At the very least, I hope this exhaustive exposition will put to rest the sniping about us having used the "wrong tools" to show ET up and the wild assertions based more on knee-jerk reactions than any real understanding of anything. As we said last time, ET has considerable achievements to its name in its first year. If only its supporters would focus on the genuine ones rather than getting stroppy when imagined ones are called out.

Finally a big thank you to the folks at Creative Chaos for all their hard work and cooperation.

Saturday, April 16, 2011

Necked (Updated)

There were some funny murmurings on Twitter about us not having commented on The Express Tribune's one-year anniversary issue. I really don't see why we needed to. I mean, we don't usually comment on other paper's self-congratulatory anniversary supplements. And contrary to popular perception, we are neither obsessed with ET nor do we go looking for opportunities to stick it to them. And to be fair, ET has matured in many ways since it began. It remains the best looking newspaper in Pakistan and, while there is still plenty to poke fun at in terms of content (as there is in other papers), it is still the only paper to appoint an independent ombudsman for reader complaints, an innovation that other Pakistani papers would do well to emulate.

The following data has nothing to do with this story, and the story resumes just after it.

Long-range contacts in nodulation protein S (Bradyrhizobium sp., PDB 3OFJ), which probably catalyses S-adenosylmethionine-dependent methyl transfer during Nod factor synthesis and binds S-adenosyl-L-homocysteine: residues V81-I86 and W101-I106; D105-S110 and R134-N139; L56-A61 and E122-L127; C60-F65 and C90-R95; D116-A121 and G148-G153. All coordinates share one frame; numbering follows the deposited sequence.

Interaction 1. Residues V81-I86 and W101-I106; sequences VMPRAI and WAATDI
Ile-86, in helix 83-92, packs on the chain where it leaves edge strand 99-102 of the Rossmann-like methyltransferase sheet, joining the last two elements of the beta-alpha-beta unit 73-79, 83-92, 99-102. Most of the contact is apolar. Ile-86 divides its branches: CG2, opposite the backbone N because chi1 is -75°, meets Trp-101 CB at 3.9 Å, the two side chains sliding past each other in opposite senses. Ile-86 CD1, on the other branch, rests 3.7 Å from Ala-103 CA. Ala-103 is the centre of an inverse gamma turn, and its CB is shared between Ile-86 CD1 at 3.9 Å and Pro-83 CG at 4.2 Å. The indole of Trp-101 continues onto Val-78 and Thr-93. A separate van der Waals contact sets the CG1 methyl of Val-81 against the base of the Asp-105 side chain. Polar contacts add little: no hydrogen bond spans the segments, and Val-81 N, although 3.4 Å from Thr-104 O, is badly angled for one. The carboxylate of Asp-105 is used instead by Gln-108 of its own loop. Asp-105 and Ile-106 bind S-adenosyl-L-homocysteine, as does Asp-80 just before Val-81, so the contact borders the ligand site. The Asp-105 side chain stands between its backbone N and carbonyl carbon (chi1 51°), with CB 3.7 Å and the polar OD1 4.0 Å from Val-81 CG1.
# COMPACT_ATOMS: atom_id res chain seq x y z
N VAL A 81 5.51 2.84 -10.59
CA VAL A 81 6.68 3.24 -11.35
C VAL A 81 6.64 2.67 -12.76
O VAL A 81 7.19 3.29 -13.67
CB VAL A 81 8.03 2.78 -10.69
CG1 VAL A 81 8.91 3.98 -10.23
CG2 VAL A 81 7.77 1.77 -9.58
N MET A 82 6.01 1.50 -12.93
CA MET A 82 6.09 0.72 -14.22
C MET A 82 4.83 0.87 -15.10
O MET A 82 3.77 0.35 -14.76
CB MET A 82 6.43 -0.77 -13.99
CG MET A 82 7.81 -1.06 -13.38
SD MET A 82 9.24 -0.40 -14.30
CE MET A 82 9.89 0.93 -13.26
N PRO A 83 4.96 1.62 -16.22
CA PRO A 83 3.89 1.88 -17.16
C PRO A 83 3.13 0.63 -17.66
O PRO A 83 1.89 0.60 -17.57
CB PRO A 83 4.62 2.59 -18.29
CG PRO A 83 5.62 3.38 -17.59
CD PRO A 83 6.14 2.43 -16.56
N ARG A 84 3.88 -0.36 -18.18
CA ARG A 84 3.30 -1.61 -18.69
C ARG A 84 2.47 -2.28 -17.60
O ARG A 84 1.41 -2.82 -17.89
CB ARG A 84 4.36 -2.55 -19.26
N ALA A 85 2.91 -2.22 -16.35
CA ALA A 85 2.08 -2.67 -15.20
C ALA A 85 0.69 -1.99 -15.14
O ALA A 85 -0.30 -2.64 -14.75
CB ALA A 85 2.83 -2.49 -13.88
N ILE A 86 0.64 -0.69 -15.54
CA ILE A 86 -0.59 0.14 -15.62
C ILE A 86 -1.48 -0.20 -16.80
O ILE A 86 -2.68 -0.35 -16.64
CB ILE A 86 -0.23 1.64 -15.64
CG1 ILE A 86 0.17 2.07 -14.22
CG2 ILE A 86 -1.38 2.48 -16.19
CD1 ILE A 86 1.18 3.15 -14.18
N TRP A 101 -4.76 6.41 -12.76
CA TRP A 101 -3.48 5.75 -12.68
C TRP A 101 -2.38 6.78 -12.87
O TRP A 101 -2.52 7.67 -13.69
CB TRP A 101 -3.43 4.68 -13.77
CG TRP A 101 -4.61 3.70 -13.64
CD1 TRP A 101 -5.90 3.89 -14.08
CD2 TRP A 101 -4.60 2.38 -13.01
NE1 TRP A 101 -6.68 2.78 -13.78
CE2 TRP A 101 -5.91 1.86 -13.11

With all the stuff going on around us politically and even in the media, we also really haven't found the time to do an exhaustive read of the anniversary supplement. I doubt anyone actually does that with any supplement, aside perhaps from the paper's own staff. However, thanks to the urging of friends, I did finally go through it quickly. What I liked about it was the general reliance on colourful graphics and design to convey the journey of the paper rather than boring pages of dense text that nobody would ever read (Dawn Supplements, I am thinking of you). A nod must also be made towards the willingness of ET to laugh at itself, by forthrightly accepting the major bloopers that have graced the pages in this one year (couldn't find the link to the page online), some of which have been the focus of much raucous commentary on this blog too. Many of the articles included from regular oped writers were remarkably double-edged for a congratulatory special issue (try this from Sami Shah or this from Fasi Zaka or this from George Fulton) but at least had the virtue of being honest. This bizarre piece of punnery and indulgence from the paper's City Editor Mahim Maher, however, I have to admit, did leave me quite speechless.